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Re: history of 'organic' in community gardens

  • Subject: Re: [cg] history of 'organic' in community gardens
  • From: Adam36055@aol.com
  • Date: Fri, 15 Nov 2002 09:05:13 EST


You may find that going to the ACGA website and reading through it will 
answer alot of your questions:  <A HREF="http://www.communitygarden.org/";>
American Community Gardening Association</A>  . The links to community garden 
organizations throughout the US, Canada and abroad can give you an 
extraordinary amount of background on community garden horticultural and 
sociological organization.  Contacting  these folks can get you the real 
skinny.  While most are usually very busy, the agricultural extension agents 
and program directors do respond to scholar queries.  Please be sure to thank 
them and acknowledge them in your paper.  Also, the ACGA is interested in 
collecting, in paper and digital form, all new community gardening 
scholarship.  Please contact Anna Maria Edmunds of the University of Michigan 
for more details on this.  Anna wears several hats on the ACGA board and 
probably can hook you up with the scholarship she has collected. Her direct 
e-mail is :     aedmonds@umich.edu.  

The Canadian City Farmer site is a must for any student of horticultural 
practices in community gardens and urban areas: <A 
HREF="http://www.cityfarmer.org/";>City Farmer</A>

You may want to also go to the archives of this listserve which are collected 
at the mallorn computing site. Follow the discussion strings.  There is much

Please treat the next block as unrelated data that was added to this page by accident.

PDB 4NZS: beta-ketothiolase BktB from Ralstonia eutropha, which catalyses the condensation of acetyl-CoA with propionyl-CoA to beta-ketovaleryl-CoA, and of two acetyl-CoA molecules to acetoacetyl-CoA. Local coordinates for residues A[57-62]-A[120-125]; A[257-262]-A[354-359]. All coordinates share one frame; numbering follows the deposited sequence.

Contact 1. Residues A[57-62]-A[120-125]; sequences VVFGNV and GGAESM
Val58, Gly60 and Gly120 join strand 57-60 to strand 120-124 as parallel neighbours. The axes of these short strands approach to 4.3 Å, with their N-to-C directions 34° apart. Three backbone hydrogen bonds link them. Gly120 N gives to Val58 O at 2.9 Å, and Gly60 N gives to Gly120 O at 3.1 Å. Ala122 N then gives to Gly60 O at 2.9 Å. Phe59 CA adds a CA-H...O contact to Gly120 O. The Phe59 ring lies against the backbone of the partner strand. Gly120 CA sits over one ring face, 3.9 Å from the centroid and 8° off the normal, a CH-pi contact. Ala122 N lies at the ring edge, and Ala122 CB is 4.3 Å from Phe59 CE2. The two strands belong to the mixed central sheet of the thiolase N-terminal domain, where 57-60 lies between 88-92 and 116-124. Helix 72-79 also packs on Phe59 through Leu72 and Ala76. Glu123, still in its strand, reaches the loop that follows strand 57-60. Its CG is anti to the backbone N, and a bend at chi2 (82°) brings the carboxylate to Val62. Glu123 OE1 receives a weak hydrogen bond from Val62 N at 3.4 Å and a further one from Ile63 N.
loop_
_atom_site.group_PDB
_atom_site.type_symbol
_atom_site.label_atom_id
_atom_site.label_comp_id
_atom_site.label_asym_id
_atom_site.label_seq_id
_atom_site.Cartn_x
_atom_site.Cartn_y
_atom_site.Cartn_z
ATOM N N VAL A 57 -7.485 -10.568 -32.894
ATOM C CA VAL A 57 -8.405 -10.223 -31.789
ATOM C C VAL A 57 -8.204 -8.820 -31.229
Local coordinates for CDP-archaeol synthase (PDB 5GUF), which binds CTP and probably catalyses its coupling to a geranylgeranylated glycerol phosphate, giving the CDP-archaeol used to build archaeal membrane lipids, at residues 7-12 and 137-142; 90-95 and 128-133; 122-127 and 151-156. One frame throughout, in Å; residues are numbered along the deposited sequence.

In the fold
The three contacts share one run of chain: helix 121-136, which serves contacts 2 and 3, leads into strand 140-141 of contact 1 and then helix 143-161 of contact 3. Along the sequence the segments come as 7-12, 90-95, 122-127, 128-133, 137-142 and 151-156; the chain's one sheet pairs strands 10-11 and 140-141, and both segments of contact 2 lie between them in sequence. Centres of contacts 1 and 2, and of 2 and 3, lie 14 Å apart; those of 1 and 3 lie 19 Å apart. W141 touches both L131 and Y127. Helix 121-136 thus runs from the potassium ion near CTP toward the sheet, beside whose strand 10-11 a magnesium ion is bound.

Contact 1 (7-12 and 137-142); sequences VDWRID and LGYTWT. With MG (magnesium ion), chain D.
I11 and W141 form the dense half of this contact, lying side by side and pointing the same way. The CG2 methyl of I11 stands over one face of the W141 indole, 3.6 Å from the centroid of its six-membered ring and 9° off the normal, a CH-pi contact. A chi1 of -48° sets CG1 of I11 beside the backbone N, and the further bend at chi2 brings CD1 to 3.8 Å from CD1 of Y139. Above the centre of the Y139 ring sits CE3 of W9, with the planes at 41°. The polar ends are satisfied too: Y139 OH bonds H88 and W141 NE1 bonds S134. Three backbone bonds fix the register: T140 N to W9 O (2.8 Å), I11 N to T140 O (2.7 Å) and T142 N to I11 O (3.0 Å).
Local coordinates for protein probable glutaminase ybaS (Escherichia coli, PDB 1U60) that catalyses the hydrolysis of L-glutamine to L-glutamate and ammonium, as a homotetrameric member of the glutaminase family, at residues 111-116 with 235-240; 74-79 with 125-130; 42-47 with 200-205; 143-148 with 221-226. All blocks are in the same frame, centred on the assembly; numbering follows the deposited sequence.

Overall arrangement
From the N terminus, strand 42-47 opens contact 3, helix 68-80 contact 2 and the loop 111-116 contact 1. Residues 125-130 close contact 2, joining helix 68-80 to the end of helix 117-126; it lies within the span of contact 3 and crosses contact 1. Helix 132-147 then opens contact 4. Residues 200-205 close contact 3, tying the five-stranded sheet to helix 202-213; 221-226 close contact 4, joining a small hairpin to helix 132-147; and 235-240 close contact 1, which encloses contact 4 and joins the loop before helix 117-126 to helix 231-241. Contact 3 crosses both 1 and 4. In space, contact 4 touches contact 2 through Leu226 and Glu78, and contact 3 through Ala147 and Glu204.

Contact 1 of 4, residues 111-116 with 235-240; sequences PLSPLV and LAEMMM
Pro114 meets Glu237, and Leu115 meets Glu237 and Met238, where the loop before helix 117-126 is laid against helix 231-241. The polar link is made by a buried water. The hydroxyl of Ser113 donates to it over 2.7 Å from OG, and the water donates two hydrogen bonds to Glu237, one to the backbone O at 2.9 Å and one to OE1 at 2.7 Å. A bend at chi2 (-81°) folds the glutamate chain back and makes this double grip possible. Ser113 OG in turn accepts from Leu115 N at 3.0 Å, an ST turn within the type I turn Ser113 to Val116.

about community gardening organic practice here. 

My note:  While many community gardeners are "children of the sixties" and 
bought into organic practices as part of the zeitgeist of the time, there is 
no uniformity of practice, on a national basis, of organic methods in 
community gardens. In all seriousness, the professionals in COFA, NOFA and 
other organic certifying organization have worked hard to create a degree of 
consensus on best practices. Get any of these folks to tell you about their 
conferences and the battles to achieve a degree of standardization of organic 
practice would be a great piece of scholarship, in itself.  (What I've heard 
from people who attended these conventions  and have talked out of school has 
been fascinating - this would be a good book for someone to write.)

  Community gardeners are volunteers and often come to this avocation with 
nothing more than good intentions and a few Rodale publications in their 
backpacks.  Others, of course, are master gardeners with years of experience. 
 It really is a mixed bag.   Results and practices vary from city to city and 
often from one raised bed to another. 

For the purposes of your study, you may want to compare community gardening 
guidelines in a few cities and then visit a few gardens.  While most of us 
are pretty good about it, don't be suprised when some gardener tells you that 
they are organic when you find a bottle of Miracle-Grow in the garden shed.  
Questionnaires are good - but direct observation may give you some 
interesting results. 

Good luck with your work.

Adam Honigman
Clinton Community Garden
 <A HREF="http://www.clintoncommunitygarden.org/";>Clinton Community Garden</A>

The American Community Gardening Association listserve is only one of ACGA's services to community gardeners. To learn more about the ACGA and to find out how to join, please go to http://www.communitygarden.org

To post an e-mail to the list:  community_garden@mallorn.com

To subscribe, unsubscribe or change your subscription:  https://secure.mallorn.com/mailman/listinfo/community_garden

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